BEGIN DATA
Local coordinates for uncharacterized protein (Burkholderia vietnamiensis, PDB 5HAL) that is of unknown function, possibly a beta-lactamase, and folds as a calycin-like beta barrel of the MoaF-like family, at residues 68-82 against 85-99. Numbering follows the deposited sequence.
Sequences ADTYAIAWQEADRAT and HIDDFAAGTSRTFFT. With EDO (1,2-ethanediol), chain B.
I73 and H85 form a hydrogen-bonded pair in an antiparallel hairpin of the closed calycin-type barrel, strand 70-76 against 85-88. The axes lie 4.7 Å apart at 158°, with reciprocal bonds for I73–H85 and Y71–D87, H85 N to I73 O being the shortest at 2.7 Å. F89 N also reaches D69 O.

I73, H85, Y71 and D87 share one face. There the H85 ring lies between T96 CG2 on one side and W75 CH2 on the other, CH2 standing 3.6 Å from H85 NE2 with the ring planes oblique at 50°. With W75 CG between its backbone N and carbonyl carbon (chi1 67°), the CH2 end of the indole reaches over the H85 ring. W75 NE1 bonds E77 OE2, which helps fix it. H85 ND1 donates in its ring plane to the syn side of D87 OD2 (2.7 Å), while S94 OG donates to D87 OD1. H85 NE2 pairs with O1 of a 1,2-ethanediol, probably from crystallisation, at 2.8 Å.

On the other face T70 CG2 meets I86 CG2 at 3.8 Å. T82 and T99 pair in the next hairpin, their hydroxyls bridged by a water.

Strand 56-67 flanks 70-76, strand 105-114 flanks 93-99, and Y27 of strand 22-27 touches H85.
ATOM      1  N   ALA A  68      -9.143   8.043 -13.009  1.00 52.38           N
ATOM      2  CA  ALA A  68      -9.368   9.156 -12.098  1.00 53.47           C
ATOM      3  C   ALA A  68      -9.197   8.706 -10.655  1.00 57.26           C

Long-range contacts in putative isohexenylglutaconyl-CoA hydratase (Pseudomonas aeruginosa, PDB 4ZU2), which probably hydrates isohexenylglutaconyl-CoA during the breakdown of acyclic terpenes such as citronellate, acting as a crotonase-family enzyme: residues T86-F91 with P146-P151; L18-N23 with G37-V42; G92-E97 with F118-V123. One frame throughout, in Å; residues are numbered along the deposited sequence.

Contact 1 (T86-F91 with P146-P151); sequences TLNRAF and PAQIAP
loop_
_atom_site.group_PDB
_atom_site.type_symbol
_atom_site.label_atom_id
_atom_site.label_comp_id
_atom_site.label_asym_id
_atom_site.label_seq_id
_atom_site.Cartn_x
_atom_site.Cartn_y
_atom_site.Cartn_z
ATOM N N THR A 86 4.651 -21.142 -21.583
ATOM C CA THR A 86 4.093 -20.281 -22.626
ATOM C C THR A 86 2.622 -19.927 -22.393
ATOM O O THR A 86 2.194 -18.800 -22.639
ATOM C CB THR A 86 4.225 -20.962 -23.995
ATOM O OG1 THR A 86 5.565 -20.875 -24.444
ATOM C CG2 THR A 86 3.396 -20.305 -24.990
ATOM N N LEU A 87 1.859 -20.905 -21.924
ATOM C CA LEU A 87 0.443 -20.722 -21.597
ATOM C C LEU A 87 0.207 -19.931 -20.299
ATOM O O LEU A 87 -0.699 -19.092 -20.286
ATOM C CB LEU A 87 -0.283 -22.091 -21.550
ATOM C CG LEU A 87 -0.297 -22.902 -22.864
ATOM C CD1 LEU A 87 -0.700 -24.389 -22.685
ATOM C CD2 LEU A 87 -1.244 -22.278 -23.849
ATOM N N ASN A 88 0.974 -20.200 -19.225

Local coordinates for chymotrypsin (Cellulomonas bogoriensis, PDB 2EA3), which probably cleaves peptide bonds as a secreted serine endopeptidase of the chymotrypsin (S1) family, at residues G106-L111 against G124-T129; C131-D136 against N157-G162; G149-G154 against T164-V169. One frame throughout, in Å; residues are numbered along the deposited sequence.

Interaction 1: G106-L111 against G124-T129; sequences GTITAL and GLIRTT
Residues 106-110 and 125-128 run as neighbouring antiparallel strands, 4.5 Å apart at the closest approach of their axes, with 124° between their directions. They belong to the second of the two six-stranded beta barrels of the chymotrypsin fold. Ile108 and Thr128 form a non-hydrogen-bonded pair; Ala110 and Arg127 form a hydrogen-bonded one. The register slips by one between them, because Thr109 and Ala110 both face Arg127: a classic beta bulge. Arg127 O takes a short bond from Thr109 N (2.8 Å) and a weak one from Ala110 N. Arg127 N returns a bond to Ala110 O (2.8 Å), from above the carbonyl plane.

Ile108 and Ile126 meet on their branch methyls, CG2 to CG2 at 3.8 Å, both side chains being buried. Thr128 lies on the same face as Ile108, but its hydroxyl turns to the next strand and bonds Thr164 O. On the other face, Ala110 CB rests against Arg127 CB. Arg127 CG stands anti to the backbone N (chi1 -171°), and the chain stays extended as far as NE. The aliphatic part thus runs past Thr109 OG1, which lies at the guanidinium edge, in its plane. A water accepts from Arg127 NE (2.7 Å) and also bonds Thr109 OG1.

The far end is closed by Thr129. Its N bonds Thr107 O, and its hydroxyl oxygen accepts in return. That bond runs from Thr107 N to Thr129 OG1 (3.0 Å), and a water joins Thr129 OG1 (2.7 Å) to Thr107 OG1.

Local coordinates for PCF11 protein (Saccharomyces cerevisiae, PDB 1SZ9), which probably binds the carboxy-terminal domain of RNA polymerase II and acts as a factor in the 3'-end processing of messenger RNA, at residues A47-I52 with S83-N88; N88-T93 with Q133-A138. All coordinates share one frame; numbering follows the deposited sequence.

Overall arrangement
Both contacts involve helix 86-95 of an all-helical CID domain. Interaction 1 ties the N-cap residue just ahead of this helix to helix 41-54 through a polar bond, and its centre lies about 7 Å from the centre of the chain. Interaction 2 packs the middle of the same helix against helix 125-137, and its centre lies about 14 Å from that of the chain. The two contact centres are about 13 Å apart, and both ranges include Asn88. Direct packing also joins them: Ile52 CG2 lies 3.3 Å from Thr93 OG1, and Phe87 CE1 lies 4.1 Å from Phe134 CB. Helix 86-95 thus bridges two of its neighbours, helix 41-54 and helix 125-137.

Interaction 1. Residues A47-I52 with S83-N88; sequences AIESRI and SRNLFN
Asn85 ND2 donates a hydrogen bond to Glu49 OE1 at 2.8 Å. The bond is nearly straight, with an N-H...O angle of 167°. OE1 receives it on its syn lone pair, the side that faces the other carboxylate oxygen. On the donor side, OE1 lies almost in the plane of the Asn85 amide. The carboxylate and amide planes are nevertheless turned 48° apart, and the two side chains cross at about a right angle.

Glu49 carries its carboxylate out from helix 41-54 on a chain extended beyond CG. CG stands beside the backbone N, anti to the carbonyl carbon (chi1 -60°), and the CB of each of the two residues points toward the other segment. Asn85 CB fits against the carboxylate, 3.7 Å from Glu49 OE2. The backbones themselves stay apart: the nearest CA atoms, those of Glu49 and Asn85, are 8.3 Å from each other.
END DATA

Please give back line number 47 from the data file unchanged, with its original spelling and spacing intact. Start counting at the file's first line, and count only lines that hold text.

Asn85 ND2 donates a hydrogen bond to Glu49 OE1 at 2.8 Å. The bond is nearly straight, with an N-H...O angle of 167°. OE1 receives it on its syn lone pair, the side that faces the other carboxylate oxygen. On the donor side, OE1 lies almost in the plane of the Asn85 amide. The carboxylate and amide planes are nevertheless turned 48° apart, and the two side chains cross at about a right angle.